LIKE A SPECIAL GUEST

In Episode 8 of “Musical Uplink,” we (the audience) have the pleasure of enjoying Tchaikovsky’s “Piano Concerto No. 2, Finale,” which features Dominic Cheli, a guest pianist from L.A. and friend of Kiesling’s.

The episode begins with Kiesling not in an auditorium but outside. Snow covers the ground. Kiesling stands in the shade of a majestic sequoia, another framing him on his right, as he presents an intriguing history of the music we’re about to hear.

Next, we find ourselves in the auditorium. Not in the seats, though. We’re on stage with Kiesling and the performers. Everyone’s in casual attire. Kiesling introduces the guest pianist.

They kibbitz. Then the musicians tune their instruments. We’re right in the middle, like we’ve walked into a rehearsal. And, Kiesling says, that’s exactly the feeling they wanted to create.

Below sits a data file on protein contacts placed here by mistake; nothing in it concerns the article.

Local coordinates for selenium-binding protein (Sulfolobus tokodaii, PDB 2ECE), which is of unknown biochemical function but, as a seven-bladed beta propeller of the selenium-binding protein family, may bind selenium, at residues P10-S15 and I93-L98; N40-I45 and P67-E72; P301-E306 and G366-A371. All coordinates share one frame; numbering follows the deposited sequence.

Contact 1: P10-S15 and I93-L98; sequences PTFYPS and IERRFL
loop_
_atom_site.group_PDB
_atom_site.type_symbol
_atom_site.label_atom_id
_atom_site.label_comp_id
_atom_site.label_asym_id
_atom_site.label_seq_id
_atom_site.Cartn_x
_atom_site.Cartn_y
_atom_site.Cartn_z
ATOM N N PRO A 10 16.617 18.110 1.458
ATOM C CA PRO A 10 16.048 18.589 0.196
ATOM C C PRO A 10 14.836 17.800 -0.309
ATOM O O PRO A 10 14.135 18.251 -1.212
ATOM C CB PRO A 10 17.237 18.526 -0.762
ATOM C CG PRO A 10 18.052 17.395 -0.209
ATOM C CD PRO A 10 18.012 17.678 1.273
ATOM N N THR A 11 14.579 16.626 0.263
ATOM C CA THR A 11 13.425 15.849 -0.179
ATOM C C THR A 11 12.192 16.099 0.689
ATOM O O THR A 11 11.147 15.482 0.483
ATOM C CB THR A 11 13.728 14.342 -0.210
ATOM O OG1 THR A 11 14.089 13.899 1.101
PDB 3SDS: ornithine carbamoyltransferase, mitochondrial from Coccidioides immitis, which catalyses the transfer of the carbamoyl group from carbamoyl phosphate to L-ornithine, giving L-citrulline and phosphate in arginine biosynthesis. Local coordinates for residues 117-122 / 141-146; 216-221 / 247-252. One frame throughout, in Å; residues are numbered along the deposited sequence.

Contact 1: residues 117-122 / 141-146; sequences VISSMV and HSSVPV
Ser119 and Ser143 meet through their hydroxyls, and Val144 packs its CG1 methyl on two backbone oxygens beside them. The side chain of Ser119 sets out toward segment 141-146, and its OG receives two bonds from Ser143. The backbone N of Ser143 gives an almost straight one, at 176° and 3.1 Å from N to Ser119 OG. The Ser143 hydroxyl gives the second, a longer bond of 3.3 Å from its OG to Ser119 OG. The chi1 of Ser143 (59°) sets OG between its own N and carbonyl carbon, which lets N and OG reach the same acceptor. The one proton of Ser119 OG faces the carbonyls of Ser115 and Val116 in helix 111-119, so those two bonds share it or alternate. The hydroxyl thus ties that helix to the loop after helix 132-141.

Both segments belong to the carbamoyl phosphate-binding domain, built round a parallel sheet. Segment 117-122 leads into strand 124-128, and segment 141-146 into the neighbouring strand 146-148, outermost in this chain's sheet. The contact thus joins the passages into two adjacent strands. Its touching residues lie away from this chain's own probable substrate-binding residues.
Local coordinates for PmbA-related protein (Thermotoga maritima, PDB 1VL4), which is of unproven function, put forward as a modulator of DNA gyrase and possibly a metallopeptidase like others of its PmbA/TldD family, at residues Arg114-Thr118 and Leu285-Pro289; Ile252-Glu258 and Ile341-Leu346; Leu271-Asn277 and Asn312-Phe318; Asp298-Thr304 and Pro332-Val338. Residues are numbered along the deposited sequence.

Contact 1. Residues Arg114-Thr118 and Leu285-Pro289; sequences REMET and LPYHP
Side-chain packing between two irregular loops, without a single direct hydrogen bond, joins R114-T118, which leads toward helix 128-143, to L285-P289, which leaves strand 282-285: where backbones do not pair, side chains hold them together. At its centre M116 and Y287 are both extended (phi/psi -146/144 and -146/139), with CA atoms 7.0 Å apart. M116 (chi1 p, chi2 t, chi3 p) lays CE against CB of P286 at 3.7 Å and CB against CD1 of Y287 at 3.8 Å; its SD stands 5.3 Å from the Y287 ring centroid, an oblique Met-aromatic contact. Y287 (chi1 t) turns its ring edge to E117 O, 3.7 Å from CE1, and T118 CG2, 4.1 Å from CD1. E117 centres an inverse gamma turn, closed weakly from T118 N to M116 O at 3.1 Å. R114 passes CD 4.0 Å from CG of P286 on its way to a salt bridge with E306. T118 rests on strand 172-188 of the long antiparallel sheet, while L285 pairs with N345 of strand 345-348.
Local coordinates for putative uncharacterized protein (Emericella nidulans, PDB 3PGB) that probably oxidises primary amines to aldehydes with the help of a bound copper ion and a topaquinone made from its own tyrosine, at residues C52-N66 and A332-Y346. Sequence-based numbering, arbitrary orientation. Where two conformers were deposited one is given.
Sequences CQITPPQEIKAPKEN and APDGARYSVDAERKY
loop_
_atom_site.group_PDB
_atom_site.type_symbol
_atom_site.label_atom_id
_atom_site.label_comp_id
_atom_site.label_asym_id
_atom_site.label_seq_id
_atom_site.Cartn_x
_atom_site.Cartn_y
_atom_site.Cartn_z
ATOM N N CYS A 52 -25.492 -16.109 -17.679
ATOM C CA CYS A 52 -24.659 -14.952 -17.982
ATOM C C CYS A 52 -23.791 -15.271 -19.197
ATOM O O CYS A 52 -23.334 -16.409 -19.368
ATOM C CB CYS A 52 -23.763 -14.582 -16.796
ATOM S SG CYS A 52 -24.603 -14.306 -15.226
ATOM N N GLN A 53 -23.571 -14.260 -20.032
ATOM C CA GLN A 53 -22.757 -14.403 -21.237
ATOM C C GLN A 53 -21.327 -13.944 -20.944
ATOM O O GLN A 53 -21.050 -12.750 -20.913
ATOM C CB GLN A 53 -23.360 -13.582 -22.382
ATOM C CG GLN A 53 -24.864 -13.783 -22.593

Then … with a hushed “one, two, one, ah!” from Kiesling, the music bursts forth, camera moving about the stage via cuts timed to the music. Each shot draws your attention to specific instruments. You can really see the skill of the musicians in a way not possible at a live performance. The bow stroking each string of the violin. Hands dancing deftly across the piano keyboard. The fingerplay over the keys of a clarinet. The musicians’ concentration. Despite the distance and the screen between the listener and performers, it feels uniquely intimate.

 

LOOKING AHEAD